- Strength: Performing close grip presses strengthens your tris, chest, and deltoids, amplifying your ability to lift heavier weights during other exercises. As your triceps get stronger, you can lift more, and your chest gets stronger. Plus, the triceps get the chance to move a lot of weight here since they are assisted by powerful pectoral muscles.
- Fat Loss: Performing this compound movement allows you to burn more fat than when doing isolation exercises since you recruit multiple muscle groups at the same time.
- No Machines Necessary: You don’t need access to a gym or tons of equipment. All you need is a dumbbell and a bench. But a bench is not mandatory, you can use a stepper, a stability ball, or just a mat on the floor.
How to do Close Grip Dumbbell Press:
- Lie down on a bench or a mat. If you are using a small stepper (as I’m doing on the video) or stability ball, plant your feet on the floor and rest your back, neck, and head fully supported while keeping your hips stable.
- Grab a pair of dumbbells with a neutral grip – palms facing in – and rest them by your chest area.
- Tight up your abs and pull your shoulders down and back.
- As you exhale, tuck your upper arms into your sides, press the dumbbells together, and push the weights up and over your chest until your arms are straight. Don’t lock the elbows at the top.
- Hold for a second or two as you keep the tension on your pecs by continuing to press the weights together.
- As you inhale, slowly lower the dumbbells to your chest.
- Repeat these movements 8-12 times for three sets.
Close Grip Dumbbell Presses Mistakes
- Not keeping the dumbbells pressed together: Keep the dumbbells together for the entire duration of your set so you can feel the benefits in your triceps and chest.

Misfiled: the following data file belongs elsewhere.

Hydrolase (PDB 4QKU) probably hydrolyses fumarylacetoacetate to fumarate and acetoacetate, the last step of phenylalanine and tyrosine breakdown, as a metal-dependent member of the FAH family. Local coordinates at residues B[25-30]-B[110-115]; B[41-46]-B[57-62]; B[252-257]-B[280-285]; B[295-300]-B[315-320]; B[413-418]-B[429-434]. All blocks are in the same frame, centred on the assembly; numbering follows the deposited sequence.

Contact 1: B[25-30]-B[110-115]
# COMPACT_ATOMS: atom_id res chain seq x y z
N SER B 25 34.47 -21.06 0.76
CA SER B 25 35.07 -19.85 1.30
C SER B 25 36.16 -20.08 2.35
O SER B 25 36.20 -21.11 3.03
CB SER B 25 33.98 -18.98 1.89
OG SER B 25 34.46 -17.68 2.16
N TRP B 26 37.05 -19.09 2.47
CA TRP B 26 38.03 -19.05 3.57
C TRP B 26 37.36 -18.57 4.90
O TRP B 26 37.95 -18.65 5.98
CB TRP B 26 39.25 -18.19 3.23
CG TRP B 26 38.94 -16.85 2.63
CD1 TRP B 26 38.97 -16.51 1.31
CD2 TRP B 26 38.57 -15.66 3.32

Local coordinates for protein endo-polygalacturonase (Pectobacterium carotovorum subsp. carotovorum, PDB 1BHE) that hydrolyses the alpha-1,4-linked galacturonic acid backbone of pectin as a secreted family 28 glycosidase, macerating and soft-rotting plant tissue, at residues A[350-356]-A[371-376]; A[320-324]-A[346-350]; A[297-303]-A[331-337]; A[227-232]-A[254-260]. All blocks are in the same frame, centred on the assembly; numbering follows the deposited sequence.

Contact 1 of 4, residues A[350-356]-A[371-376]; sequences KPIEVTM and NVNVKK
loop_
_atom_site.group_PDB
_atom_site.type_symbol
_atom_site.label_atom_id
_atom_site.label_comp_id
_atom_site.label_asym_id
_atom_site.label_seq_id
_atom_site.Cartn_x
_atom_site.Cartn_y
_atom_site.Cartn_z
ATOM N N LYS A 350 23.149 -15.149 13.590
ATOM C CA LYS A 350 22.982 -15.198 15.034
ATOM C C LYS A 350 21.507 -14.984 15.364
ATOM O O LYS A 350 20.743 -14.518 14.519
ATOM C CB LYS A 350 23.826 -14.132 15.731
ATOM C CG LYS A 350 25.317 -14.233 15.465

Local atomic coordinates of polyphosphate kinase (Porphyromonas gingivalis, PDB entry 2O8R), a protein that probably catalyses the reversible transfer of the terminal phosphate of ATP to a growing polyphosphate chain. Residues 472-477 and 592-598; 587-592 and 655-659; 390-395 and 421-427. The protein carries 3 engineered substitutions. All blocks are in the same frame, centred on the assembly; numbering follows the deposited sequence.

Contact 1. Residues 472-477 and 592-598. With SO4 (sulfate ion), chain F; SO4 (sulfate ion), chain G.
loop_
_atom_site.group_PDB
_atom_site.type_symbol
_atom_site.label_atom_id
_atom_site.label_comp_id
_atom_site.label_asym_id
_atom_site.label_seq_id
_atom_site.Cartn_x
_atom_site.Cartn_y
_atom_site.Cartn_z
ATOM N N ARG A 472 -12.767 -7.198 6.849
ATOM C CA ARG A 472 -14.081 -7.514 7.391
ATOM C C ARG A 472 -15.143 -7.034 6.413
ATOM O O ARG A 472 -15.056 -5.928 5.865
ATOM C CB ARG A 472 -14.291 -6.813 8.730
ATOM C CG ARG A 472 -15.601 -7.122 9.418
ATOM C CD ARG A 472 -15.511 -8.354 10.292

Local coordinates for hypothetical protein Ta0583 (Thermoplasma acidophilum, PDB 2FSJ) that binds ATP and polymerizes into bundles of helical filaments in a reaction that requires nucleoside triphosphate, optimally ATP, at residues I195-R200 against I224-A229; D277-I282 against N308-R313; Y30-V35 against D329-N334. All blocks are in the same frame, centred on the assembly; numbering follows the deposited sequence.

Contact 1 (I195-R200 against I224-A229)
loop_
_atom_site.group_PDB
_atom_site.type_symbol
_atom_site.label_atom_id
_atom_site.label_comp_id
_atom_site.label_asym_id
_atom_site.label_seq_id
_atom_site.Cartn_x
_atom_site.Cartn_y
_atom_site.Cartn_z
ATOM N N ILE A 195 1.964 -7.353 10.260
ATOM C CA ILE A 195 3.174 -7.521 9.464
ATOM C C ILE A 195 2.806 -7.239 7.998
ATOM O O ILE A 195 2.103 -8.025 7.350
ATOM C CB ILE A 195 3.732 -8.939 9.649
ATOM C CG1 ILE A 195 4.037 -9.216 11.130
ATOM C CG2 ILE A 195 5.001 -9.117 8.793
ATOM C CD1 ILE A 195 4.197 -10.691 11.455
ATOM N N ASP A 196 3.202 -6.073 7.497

- Moving the weight unevenly: If one side of your body is stronger than the other, you may see one arm extending further over your chest or bringing the weight up faster than the other. So, you should be mindful of this and aim to move both arms simultaneously.
- Bouncing the weights off your chest: This can happen when you are trying to push very heavy weights up with momentum. This can injure your sternum and decrease the engagement of the muscles that you are trying to target. Close grip presses should be performed in a slow controlled manner. This ensures correct form and the activation of the appropriate muscles.
Close Grip Dumbbell Press Video
Tricep and Chest Workout
You can complete your tricep and chest workout by performing the following exercises:
As you can see the close grip dumbbell press is a wonderful tricep and chest exercise. It offers tremendous benefits associated with hypertrophy, strength, endurance, and aesthetics. Now that you know how to properly perform close grip presses, you can avoid the most common mistakes and enjoy their benefits. Remember, whether you want to lose weight, tone your body, or gain strength or size, all muscles must be trained.
Lift, Burn more Fat, Get Stronger, and Live Healthier!
To a Fitter Healthier You,
The Fitness Wellness Mentor